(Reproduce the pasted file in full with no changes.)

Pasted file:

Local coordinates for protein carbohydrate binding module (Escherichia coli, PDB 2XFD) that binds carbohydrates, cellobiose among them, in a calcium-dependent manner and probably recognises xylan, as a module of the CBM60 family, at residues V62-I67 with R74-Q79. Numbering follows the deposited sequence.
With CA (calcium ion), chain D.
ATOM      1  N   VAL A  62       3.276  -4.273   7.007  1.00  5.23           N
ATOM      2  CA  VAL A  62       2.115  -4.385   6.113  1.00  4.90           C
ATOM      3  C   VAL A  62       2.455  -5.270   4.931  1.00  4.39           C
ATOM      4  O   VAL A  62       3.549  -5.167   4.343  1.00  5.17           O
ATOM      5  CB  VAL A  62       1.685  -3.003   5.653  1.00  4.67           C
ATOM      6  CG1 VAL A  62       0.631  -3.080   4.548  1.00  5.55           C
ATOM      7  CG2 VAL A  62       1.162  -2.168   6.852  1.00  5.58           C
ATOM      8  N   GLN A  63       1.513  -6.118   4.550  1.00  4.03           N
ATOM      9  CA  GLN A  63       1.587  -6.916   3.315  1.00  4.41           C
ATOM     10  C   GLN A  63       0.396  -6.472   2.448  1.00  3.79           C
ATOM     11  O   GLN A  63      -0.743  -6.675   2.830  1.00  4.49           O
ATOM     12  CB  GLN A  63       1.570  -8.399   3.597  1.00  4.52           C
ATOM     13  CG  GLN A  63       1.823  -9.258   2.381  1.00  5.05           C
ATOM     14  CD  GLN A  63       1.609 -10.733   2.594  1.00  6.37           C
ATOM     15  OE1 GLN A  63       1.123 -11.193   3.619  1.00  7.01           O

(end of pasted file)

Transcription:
Local coordinates for protein carbohydrate binding module (Escherichia coli, PDB 2XFD) that binds carbohydrates, cellobiose among them, in a calcium-dependent manner and probably recognises xylan, as a module of the CBM60 family, at residues V62-I67 with R74-Q79. Numbering follows the deposited sequence.
With CA (calcium ion), chain D.
ATOM      1  N   VAL A  62       3.276  -4.273   7.007  1.00  5.23           N
ATOM      2  CA  VAL A  62       2.115  -4.385   6.113  1.00  4.90           C
ATOM      3  C   VAL A  62       2.455  -5.270   4.931  1.00  4.39           C
ATOM      4  O   VAL A  62       3.549  -5.167   4.343  1.00  5.17           O
ATOM      5  CB  VAL A  62       1.685  -3.003   5.653  1.00  4.67           C
ATOM      6  CG1 VAL A  62       0.631  -3.080   4.548  1.00  5.55           C
ATOM      7  CG2 VAL A  62       1.162  -2.168   6.852  1.00  5.58           C
ATOM      8  N   GLN A  63       1.513  -6.118   4.550  1.00  4.03           N
ATOM      9  CA  GLN A  63       1.587  -6.916   3.315  1.00  4.41           C
ATOM     10  C   GLN A  63       0.396  -6.472   2.448  1.00  3.79           C
ATOM     11  O   GLN A  63      -0.743  -6.675   2.830  1.00  4.49           O
ATOM     12  CB  GLN A  63       1.570  -8.399   3.597  1.00  4.52           C
ATOM     13  CG  GLN A  63       1.823  -9.258   2.381  1.00  5.05           C
ATOM     14  CD  GLN A  63       1.609 -10.733   2.594  1.00  6.37           C
ATOM     15  OE1 GLN A  63       1.123 -11.193   3.619  1.00  7.01           O